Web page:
Written by Ramon Gonzalez
If you are concerned about the decline in bees around the world and are planting a bee garden to provide pollen and nectar: stay away from fancy plants.
A team from Leeds University studied 24 gardens over two years and discovered that affluent gardens have less bees visiting them than working class gardens.
This came as a surprise to them because they expected the higher plant diversity in affluent gardens to attract more bees.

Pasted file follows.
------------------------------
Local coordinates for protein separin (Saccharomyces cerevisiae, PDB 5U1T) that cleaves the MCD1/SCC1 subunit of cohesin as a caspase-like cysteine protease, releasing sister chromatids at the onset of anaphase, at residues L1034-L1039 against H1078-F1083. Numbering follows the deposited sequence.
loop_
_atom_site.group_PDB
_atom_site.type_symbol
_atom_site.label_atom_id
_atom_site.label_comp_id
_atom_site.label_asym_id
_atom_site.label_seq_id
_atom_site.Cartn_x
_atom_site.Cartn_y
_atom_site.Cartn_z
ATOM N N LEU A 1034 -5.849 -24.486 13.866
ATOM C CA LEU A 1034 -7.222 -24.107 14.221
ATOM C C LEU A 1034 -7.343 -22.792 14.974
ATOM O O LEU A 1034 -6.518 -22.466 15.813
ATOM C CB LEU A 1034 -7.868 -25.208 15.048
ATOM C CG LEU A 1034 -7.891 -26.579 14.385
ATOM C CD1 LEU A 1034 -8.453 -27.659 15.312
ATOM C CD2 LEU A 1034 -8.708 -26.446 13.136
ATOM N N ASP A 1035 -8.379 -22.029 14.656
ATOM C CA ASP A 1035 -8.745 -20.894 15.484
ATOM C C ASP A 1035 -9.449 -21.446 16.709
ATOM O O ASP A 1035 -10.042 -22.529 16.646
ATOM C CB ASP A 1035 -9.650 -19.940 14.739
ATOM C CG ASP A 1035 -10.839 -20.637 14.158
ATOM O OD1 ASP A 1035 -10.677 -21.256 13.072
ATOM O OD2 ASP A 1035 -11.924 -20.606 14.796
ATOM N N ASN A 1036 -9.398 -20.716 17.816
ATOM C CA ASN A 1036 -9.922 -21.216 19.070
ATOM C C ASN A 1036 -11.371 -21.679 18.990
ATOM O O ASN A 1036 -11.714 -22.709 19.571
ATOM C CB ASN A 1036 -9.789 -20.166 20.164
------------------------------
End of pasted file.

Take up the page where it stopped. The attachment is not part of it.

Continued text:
Are bees turning up their noses at rich people’s gardens in solidarity with working class humans? Not really. Beekeeper Ian Wallace explains in this Sky News video.
The takeaway here is that you should eschew hybrid plants and new cultivars in your garden if you are trying to attract bees and create habitat for them. New introductions may contain less pollen and more petals that make foraging harder for the bees.
What flowers attract the most bees in your garden?
This post was originally published by TreeHugger.
Photo from MightyBoyBrian via flickr
Disclaimer: The views expressed above are solely those of the author and may
not reflect those of
Care2, Inc., its employees or advertisers.